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Environ Sci Pollut Res Int. 2014;21(11):6824-35. doi: 10.1007/s11356-013-1907-3. Epub 2013 Jun 18.

Bioprospecting at former mining sites across Europe: microbial and functional diversity in soils.

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Italian National Agency for New technologies, Energy and Sustainable Economic Development, via Anguillarese, 301-00123, Rome, Italy.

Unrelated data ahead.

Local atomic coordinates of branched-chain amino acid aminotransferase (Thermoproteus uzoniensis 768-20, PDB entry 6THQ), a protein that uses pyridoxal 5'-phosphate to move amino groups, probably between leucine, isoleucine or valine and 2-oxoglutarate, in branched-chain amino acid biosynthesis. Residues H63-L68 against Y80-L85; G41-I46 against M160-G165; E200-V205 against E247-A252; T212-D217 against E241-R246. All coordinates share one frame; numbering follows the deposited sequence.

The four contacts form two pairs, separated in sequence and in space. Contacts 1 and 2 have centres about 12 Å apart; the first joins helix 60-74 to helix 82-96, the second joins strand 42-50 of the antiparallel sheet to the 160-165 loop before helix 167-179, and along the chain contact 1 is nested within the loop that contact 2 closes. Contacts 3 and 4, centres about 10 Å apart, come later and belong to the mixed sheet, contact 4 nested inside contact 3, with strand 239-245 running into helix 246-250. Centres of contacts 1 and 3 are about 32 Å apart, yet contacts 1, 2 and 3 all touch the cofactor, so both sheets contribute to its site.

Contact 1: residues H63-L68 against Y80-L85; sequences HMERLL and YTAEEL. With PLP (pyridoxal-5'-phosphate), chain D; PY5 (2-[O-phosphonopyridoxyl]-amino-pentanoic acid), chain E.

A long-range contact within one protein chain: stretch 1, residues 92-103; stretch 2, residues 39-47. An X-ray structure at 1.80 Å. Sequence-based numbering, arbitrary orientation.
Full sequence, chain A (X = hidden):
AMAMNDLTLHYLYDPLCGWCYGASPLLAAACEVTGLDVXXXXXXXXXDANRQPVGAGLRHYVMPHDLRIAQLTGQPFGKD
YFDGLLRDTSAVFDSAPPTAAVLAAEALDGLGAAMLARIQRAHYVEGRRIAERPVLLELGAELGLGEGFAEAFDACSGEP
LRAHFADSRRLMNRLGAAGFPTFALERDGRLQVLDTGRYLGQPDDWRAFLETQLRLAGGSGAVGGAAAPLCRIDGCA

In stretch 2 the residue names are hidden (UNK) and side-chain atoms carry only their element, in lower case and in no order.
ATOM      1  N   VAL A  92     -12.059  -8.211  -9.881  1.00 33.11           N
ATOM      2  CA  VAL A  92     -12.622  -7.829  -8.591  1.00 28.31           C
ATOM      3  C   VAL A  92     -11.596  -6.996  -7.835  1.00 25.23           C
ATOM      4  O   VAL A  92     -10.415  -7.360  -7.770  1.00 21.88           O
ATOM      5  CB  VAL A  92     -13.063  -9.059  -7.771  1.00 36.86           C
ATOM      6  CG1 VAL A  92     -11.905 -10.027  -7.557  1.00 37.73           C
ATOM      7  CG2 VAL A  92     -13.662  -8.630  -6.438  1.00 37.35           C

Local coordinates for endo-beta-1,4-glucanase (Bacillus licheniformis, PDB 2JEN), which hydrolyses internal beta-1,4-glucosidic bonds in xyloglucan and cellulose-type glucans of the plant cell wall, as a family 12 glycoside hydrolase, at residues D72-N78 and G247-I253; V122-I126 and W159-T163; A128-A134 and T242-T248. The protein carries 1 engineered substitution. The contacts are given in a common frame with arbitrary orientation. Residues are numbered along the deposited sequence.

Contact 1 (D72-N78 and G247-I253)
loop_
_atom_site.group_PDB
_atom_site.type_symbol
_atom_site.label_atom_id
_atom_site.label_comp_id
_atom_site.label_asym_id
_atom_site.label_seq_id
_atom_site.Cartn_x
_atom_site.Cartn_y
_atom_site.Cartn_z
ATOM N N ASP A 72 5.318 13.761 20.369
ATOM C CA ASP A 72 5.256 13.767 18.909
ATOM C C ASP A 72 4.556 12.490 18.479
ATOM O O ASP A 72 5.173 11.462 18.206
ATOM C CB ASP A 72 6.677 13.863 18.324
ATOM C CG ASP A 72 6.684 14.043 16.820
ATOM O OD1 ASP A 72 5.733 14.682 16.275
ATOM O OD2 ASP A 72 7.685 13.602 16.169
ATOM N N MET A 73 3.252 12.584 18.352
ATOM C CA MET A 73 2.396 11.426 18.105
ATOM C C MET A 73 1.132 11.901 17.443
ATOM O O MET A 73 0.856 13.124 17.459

The planetary importance of microbial function requires urgently that our knowledge and our exploitation ability is extended, therefore every occasion of bioprospecting is welcome. In this work, bioprospecting is presented from the perspective of the UMBRELLA project, whose main goal was to develop an integral approach for remediation of soil influenced by mining activity, by using microorganisms in association with plants. Accordingly, this work relies on the cultivable fraction of microbial biodiversity, native to six mining sites across Europe, different for geographical, climatic and geochemical characteristics but similar for suffering from chronic stress. The comparative analysis of the soil functional diversity, resulting from the metabolic profiling at community level (BIOLOG ECOPlates) and confirmed by the multivariate analysis, separates the six soils in two clusters, identifying soils characterised by low functional diversity and low metabolic activity. The microbial biodiversity falls into four major bacterial phyla: Actinobacteria, Proteobacteria, Firmicutes and Bacteroidetes, including a total of 47 genera and 99 species. In each soil, despite harsh conditions, metabolic capacity of nitrogen fixation and plant growth promotion were quite widespread, and most of the strains showed multiple resistances to heavy metals. At species-level, Shannon's index (alpha diversity) and Sørensen's Similarity (beta diversity) indicates the sites are indeed diverse. Multivariate analysis of soil chemical factors and biodiversity identifies for each soil well-discriminating chemical factors and species, supporting the assumption that cultured biodiversity from the six mining sites presents, at phylum level, a convergence correlated to soil factors rather than to geographical factors while, at species level, reflects a remarkable local characterisation.

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